The rifle was heavier than I expected.
I took a deep breath and exhaled, raised the .22 caliber rifle and settled the stock into my shoulder. It was loaded with live ammo. Next, the cheek weld—placing my cheek just so on the stock—the intimacy is undeniable—then guiding the rifle with my cheek in order to line up the sights.
It’s actually a lot more complicated than that necessarily brief outline. An instructor called shooting the most Zen of all the martial arts, because you have to exert complete control over both mind and body. You have to shut out every extraneous thought and be aware of every muscle and breathe at the right times. You have to know every part of the weapon that becomes one with your body.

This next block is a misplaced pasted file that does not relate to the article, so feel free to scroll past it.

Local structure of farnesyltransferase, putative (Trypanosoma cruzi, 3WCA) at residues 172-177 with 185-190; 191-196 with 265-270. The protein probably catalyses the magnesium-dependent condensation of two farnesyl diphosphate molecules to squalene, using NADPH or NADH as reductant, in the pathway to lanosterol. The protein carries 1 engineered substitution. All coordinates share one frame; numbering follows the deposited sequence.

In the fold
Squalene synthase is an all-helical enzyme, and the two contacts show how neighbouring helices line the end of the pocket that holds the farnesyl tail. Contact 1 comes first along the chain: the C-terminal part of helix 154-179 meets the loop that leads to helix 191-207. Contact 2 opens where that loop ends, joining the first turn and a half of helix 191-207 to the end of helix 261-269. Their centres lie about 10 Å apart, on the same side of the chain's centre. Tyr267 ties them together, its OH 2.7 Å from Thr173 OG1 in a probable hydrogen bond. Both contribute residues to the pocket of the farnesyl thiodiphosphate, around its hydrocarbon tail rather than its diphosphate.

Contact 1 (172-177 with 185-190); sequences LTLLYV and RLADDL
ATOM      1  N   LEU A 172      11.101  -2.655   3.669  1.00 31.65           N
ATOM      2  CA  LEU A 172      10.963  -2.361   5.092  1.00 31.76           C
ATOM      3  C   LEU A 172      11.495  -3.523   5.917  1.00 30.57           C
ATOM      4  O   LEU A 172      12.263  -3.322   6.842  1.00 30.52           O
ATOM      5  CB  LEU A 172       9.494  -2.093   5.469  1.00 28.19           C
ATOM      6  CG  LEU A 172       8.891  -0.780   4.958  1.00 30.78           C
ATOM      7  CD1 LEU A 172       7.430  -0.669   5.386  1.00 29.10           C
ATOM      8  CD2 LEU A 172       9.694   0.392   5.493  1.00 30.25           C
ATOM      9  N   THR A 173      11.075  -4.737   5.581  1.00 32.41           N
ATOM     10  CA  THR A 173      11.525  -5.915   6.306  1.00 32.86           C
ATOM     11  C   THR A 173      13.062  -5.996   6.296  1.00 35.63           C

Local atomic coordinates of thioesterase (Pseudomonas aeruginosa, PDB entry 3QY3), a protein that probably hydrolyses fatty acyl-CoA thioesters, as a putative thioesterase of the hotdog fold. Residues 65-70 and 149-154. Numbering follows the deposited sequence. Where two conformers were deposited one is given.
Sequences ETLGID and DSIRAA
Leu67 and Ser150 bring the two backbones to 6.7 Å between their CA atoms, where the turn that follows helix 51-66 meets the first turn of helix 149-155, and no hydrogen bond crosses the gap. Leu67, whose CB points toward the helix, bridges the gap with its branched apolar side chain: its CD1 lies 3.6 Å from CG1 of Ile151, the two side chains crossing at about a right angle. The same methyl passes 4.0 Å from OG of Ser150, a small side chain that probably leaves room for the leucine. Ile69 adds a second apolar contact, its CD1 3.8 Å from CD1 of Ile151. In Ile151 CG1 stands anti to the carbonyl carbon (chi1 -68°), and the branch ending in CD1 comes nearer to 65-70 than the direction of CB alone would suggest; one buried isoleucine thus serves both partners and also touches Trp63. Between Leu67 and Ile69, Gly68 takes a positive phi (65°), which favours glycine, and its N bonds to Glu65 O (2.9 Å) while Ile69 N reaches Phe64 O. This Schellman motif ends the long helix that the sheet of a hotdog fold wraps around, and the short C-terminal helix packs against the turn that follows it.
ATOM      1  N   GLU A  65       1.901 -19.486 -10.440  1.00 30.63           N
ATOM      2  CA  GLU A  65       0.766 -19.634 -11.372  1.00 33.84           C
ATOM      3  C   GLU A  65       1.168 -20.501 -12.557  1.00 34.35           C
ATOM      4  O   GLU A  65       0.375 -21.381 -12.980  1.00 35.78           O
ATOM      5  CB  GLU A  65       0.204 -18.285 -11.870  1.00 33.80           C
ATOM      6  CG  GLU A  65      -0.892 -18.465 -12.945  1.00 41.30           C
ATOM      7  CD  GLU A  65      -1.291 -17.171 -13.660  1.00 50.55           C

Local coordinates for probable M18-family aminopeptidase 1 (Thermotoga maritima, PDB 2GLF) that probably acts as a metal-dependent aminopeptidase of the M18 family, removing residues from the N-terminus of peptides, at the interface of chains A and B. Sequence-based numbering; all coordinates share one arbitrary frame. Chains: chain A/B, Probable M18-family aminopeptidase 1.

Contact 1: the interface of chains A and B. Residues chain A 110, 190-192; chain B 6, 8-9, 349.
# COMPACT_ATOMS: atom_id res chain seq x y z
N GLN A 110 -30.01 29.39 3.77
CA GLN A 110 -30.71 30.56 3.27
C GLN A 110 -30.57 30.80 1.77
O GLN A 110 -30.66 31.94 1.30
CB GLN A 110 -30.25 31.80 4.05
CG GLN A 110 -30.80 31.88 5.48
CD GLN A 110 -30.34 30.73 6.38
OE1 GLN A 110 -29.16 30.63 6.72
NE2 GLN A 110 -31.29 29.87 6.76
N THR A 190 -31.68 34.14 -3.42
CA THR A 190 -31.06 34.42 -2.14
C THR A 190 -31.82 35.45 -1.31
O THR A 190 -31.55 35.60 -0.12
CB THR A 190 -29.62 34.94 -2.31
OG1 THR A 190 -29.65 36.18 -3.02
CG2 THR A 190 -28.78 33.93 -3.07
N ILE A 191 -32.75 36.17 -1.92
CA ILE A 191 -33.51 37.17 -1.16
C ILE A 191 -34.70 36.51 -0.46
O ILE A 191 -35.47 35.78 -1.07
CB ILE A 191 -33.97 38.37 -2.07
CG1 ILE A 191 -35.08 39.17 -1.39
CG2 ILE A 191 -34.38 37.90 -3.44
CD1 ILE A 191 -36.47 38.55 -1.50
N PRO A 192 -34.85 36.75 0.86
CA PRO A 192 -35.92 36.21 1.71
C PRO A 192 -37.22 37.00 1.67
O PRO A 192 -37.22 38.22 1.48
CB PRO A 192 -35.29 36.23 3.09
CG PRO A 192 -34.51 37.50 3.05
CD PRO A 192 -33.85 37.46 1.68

What did I feel? The main sensation was the novelty, the idea of finding myself in a place and situation where not only had I never been, I never imagined I would be. I listened to a discourse about shooting and weapons from a vantage point completely diverse from any I’d heard before.
Knowing I was a newbie, people kept asking me if I was having fun. Right now, it’s not my idea of fun, exactly, but that’s not to say it couldn’t be.